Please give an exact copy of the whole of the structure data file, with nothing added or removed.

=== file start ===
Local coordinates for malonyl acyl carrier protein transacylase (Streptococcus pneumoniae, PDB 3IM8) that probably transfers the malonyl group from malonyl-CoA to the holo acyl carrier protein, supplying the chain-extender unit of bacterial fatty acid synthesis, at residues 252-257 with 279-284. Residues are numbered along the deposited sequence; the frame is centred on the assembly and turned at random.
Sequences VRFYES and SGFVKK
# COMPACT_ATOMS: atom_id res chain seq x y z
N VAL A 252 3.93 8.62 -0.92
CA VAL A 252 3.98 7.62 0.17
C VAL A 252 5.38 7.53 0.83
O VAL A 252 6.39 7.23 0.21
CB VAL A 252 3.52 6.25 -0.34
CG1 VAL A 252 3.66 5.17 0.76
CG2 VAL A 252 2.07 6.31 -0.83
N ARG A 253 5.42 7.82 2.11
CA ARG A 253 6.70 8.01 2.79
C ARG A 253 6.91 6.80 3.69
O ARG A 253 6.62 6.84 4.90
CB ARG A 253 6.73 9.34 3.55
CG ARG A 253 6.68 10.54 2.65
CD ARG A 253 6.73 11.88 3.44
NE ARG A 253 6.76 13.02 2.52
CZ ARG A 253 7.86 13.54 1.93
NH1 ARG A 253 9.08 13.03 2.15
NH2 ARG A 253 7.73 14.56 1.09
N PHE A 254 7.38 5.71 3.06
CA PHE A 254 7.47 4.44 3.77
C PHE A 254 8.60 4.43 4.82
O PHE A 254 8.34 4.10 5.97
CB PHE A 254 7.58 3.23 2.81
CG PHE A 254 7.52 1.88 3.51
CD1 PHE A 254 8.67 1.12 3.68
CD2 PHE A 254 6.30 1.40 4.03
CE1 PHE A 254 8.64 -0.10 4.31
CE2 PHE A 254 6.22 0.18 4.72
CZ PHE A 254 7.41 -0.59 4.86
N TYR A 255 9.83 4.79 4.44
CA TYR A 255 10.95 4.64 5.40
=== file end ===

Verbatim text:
Local coordinates for malonyl acyl carrier protein transacylase (Streptococcus pneumoniae, PDB 3IM8) that probably transfers the malonyl group from malonyl-CoA to the holo acyl carrier protein, supplying the chain-extender unit of bacterial fatty acid synthesis, at residues 252-257 with 279-284. Residues are numbered along the deposited sequence; the frame is centred on the assembly and turned at random.
Sequences VRFYES and SGFVKK
# COMPACT_ATOMS: atom_id res chain seq x y z
N VAL A 252 3.93 8.62 -0.92
CA VAL A 252 3.98 7.62 0.17
C VAL A 252 5.38 7.53 0.83
O VAL A 252 6.39 7.23 0.21
CB VAL A 252 3.52 6.25 -0.34
CG1 VAL A 252 3.66 5.17 0.76
CG2 VAL A 252 2.07 6.31 -0.83
N ARG A 253 5.42 7.82 2.11
CA ARG A 253 6.70 8.01 2.79
C ARG A 253 6.91 6.80 3.69
O ARG A 253 6.62 6.84 4.90
CB ARG A 253 6.73 9.34 3.55
CG ARG A 253 6.68 10.54 2.65
CD ARG A 253 6.73 11.88 3.44
NE ARG A 253 6.76 13.02 2.52
CZ ARG A 253 7.86 13.54 1.93
NH1 ARG A 253 9.08 13.03 2.15
NH2 ARG A 253 7.73 14.56 1.09
N PHE A 254 7.38 5.71 3.06
CA PHE A 254 7.47 4.44 3.77
C PHE A 254 8.60 4.43 4.82
O PHE A 254 8.34 4.10 5.97
CB PHE A 254 7.58 3.23 2.81
CG PHE A 254 7.52 1.88 3.51
CD1 PHE A 254 8.67 1.12 3.68
CD2 PHE A 254 6.30 1.40 4.03
CE1 PHE A 254 8.64 -0.10 4.31
CE2 PHE A 254 6.22 0.18 4.72
CZ PHE A 254 7.41 -0.59 4.86
N TYR A 255 9.83 4.79 4.44
CA TYR A 255 10.95 4.64 5.40